Traditionally polishers mops have quill ferules tied on with wire, the quill coming from the feathers of ducks, geese or swans, depending on the size of the brush. These days manufacturers use firm plastic sheeting in lieu of natural feather quills, but even if plastic it's still called a quill.

There was a time when all round brushes had quill ferrules rather than metal. Sizes took the name from the bird which the feather came from - the smallest a lark, which was the equivalent to a number 2 or 3 modern brush through thrush, crow, duck, goose ans swan - the Americans even had eagle in the mix! The hair was glued into the small end of the quill and the handle, referred to as the "stick", in the larger end but no glue - just a friction fit.

Due to the amount of water mops hold it is important they are dried with the hair pointing down in order that moisture doesn't creep into the ferrule, expanding the wood thus causing hair to be shed. Perhaps I would have more hair than I have today had I been suspended upside down after every shower.

Almost every high profile artist has at least one mop in their arsenal and I'm sure Ted Wesson would be surprised to see just how his mop, which was considered something of an oddity in the 1950s and 60s, has become a standard watercolour brush.

I am aware I have too many mops but, there again, like Peter, when It comes to art materials I have too much of everything, but if I hadn't got them I couldn't review them.


Peter Wards Mops

The top three brushes are Isabey, the large 4th one is a Rosemary squirrel (ABS), the 5th the Da Vinci Artissimo 44 size 2, while the last one is the Kolinsky sable mop series 1 ABS (Now Rosemary) size 4. The Da Vinci 44 size 2 approximates to a size 14 round, although a different shape so you can judge roughly what the other brushes equate to.. Look at the splayed out Kolinsky series 1! Even when loaded with water it doesn't point terribly well and is only useful as a wash brush (in my experience) PW.

My experience with mops is very limited. Currently the only one I use is the Da Vinci Artissimo 44 size 2. Initially I liked this brush very much but have gone off it a little, mainly because the hair became detached from the ferrule, although it was easy to put back in. I am afraid I am not a fan of the Rosemary series 1. Actually it was purchased under the old ABS label but I believe the brushes are the same.

That's it then folks. Thanks John for taking the trouble to produce this and give us the benefit of your experience. 

10 comments:

HanaB said...

Hello Peter! Enjoying your notes, thoughtful and interesting. I have some isabey and W&N mops, I like their floppy quality for keeping my work loose. Cheap joes has some wonderful values in their Golden Fleece brushes (not mops) for large sizes.
Think you addressed palettes at some point, and Thomas Schaller just appears to have a new one from house of Hoffman, fanelli that seems quite impressive, think its custom.
Take care, Hana

Peter Ward said...

HI Hana Nice to hear from you again. John and I have a fair selection of brushes but unfortunately we don't get any free samples so can't cover everything. I've done very extensive posts on palettes, in fact `Palette Update' (which I update when new information comes in) is the most popular post. I covered the Hoffman palette and noted they would make custom ones at a price. It's amazing the continuing interest in palettes.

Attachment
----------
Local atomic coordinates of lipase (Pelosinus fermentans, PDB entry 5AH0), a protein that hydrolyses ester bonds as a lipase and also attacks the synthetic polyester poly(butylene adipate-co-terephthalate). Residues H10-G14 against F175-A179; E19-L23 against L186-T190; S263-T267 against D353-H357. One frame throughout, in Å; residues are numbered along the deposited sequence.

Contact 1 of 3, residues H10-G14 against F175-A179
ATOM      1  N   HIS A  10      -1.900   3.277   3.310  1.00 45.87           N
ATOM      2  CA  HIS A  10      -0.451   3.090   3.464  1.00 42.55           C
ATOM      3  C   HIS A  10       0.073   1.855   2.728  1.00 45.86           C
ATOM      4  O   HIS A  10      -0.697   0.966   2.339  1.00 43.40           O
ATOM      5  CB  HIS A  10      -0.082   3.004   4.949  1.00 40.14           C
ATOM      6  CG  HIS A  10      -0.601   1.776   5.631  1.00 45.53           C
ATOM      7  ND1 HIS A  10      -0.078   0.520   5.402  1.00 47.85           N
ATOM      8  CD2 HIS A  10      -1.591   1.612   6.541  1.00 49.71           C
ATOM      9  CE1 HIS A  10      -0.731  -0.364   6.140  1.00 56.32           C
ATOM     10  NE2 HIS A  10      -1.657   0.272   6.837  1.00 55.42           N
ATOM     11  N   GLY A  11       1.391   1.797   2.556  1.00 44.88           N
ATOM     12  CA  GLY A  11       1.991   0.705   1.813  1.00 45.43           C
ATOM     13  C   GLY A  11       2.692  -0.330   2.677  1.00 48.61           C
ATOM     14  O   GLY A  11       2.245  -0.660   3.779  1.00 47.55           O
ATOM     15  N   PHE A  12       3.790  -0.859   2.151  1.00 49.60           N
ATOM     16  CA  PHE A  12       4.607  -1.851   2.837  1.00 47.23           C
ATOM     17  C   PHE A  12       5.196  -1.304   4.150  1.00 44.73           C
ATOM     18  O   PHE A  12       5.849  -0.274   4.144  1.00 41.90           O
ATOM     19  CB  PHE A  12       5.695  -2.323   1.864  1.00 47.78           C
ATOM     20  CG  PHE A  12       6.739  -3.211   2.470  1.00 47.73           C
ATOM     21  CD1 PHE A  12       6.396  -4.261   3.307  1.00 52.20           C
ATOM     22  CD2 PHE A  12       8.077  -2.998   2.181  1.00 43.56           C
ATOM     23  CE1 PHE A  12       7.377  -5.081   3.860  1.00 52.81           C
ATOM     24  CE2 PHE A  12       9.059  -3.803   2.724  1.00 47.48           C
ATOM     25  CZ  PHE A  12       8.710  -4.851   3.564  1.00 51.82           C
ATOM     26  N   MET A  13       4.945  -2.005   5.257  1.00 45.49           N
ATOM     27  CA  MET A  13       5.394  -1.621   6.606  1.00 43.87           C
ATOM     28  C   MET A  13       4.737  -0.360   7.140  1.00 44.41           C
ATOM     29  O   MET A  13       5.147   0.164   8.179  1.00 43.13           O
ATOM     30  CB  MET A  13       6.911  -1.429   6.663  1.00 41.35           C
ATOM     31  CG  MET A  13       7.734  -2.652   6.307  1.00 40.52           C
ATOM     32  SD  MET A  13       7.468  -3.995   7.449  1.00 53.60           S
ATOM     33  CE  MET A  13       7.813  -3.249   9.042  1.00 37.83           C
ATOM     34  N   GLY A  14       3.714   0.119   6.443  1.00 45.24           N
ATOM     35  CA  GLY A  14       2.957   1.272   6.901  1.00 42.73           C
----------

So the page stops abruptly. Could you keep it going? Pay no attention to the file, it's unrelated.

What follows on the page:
Jayelle said...
This comment has been removed by the author.
Peter Ward said...

Thanks Jayelle - very much down to John. Looks like you had a very good deal! I don't know anything about the Arches brushes and it seems neither does John. We can't cover everything and we get no free samples to test!

Jayelle said...
This comment has been removed by the author.
Peter Ward said...

Thanks for the offer Jayelle but I have an enormous number of brushes (50 plus) including about 20 brand new so I really don't need any more. I actually have a small number of mops but the only one I use is the Da Vinci Artissimo.

Terry 904 said...
This comment has been removed by a blog administrator.
Terry 904 said...

Hi folks,

I am a synthetic fan, and long time user of the Escoda 3075 Versatil pointed rounds up to size 10. These are a fast brush, fast to load, and fast to release, with just the kind of spring that I like, and I'm well used to them so they are my go to brush. In addition, I have a couple of Tajmir Kolinsky 2042 that are seldom used. These are a much more fragile brush that behave almost the complete opposite. I use the slow release feature to paint out complexity in eyes particularly.

I have been using several of the Jacksons 777 series for about a year now, and like them (the black) very well. Predictable fast release, fine natural points, nice spring, etc but what I did notice is that they come in matt black or blond stick versions. The black are in all respects excellent, but the blonde are a very different shape both dry and wet, these point very poorly. They are more blunt ended, and require careful shaping to even get them to a slightly useable point, whereas the matt are sharp at all times, and point themselves. I have stopped trying to use the blond wood ones. Don't know the reason for this, possibly different manufacturers?

In respect of Rosemary producing some Jacksons branded quills, I recently heard someone say that he could identify a Rosemary by the wire ties. Other than that, I don't know.

Lastly I use goat hair Hakes for laying down broad stroke simple washes. The quality of these brushes seems to vary markedly, which may be why I hear complaints of hair dropping out etc. Mine are now 25 years old, have never shed hair and perform faultlessly.

Terry

Terry 904 said...
This comment has been removed by a blog administrator.
Peter Ward said...

Thanks for comments Terry. Very interesting.